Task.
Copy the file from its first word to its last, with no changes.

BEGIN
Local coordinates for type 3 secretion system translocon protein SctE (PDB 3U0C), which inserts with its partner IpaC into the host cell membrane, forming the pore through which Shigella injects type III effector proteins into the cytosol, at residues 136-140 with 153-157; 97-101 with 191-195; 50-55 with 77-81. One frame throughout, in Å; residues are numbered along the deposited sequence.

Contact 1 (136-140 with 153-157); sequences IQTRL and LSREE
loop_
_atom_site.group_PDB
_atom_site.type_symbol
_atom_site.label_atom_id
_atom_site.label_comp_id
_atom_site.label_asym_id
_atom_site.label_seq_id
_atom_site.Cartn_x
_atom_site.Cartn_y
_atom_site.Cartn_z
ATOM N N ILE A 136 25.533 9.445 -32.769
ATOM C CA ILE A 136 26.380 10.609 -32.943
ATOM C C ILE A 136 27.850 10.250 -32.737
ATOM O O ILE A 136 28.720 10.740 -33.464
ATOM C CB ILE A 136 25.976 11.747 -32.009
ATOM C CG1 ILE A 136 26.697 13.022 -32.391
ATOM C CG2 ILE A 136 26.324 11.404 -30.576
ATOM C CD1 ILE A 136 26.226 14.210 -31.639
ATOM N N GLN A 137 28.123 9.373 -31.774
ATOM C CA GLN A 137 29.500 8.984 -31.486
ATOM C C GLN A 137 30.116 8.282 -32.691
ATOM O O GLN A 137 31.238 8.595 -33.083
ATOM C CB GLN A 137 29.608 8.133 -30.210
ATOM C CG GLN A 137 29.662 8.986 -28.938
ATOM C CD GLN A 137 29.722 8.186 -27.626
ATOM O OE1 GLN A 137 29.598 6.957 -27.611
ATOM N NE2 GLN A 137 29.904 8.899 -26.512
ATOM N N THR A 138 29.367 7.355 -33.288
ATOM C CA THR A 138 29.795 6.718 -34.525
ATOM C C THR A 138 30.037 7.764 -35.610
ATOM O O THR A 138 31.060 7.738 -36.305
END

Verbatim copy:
Local coordinates for type 3 secretion system translocon protein SctE (PDB 3U0C), which inserts with its partner IpaC into the host cell membrane, forming the pore through which Shigella injects type III effector proteins into the cytosol, at residues 136-140 with 153-157; 97-101 with 191-195; 50-55 with 77-81. One frame throughout, in Å; residues are numbered along the deposited sequence.

Contact 1 (136-140 with 153-157); sequences IQTRL and LSREE
loop_
_atom_site.group_PDB
_atom_site.type_symbol
_atom_site.label_atom_id
_atom_site.label_comp_id
_atom_site.label_asym_id
_atom_site.label_seq_id
_atom_site.Cartn_x
_atom_site.Cartn_y
_atom_site.Cartn_z
ATOM N N ILE A 136 25.533 9.445 -32.769
ATOM C CA ILE A 136 26.380 10.609 -32.943
ATOM C C ILE A 136 27.850 10.250 -32.737
ATOM O O ILE A 136 28.720 10.740 -33.464
ATOM C CB ILE A 136 25.976 11.747 -32.009
ATOM C CG1 ILE A 136 26.697 13.022 -32.391
ATOM C CG2 ILE A 136 26.324 11.404 -30.576
ATOM C CD1 ILE A 136 26.226 14.210 -31.639
ATOM N N GLN A 137 28.123 9.373 -31.774
ATOM C CA GLN A 137 29.500 8.984 -31.486
ATOM C C GLN A 137 30.116 8.282 -32.691
ATOM O O GLN A 137 31.238 8.595 -33.083
ATOM C CB GLN A 137 29.608 8.133 -30.210
ATOM C CG GLN A 137 29.662 8.986 -28.938
ATOM C CD GLN A 137 29.722 8.186 -27.626
ATOM O OE1 GLN A 137 29.598 6.957 -27.611
ATOM N NE2 GLN A 137 29.904 8.899 -26.512
ATOM N N THR A 138 29.367 7.355 -33.288
ATOM C CA THR A 138 29.795 6.718 -34.525
ATOM C C THR A 138 30.037 7.764 -35.610
ATOM O O THR A 138 31.060 7.738 -36.305